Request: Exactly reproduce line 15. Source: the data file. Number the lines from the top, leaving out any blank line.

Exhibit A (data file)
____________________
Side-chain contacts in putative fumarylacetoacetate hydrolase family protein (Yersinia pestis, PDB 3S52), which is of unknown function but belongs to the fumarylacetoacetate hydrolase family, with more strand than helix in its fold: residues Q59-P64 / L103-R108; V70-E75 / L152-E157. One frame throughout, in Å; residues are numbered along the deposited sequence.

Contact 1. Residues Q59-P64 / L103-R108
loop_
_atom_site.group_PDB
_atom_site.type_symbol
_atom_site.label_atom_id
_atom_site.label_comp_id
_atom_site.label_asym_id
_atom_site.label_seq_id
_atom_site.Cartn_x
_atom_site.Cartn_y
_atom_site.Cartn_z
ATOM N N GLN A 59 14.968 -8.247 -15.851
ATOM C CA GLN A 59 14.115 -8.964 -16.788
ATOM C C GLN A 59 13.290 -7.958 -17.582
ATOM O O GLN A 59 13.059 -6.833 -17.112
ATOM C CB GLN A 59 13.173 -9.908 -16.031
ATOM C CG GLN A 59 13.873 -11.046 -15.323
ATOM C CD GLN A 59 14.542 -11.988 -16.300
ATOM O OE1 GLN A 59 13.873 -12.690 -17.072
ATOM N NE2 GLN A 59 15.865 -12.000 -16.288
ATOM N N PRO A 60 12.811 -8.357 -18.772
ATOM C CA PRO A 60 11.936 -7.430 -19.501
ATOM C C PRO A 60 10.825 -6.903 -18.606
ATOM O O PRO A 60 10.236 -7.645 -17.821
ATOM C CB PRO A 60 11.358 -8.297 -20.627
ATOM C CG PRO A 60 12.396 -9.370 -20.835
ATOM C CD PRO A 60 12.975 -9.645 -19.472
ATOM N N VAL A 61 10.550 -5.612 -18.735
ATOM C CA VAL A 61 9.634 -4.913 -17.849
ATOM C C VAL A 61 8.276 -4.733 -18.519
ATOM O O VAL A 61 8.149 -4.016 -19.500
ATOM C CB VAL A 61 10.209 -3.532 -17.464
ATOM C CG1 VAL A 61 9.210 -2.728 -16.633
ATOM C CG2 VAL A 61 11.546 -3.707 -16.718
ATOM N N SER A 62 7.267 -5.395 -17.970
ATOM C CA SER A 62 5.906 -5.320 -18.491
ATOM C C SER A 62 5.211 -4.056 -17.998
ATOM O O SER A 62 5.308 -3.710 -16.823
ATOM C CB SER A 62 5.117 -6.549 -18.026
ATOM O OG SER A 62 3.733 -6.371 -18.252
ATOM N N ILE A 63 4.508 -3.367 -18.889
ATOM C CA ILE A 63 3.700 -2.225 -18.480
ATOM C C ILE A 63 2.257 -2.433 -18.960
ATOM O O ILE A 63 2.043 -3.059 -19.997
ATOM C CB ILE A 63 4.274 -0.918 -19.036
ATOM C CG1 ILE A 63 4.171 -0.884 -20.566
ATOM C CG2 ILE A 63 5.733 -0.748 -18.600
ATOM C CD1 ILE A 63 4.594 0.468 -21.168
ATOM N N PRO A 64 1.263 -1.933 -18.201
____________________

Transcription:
ATOM C C GLN A 59 13.290 -7.958 -17.582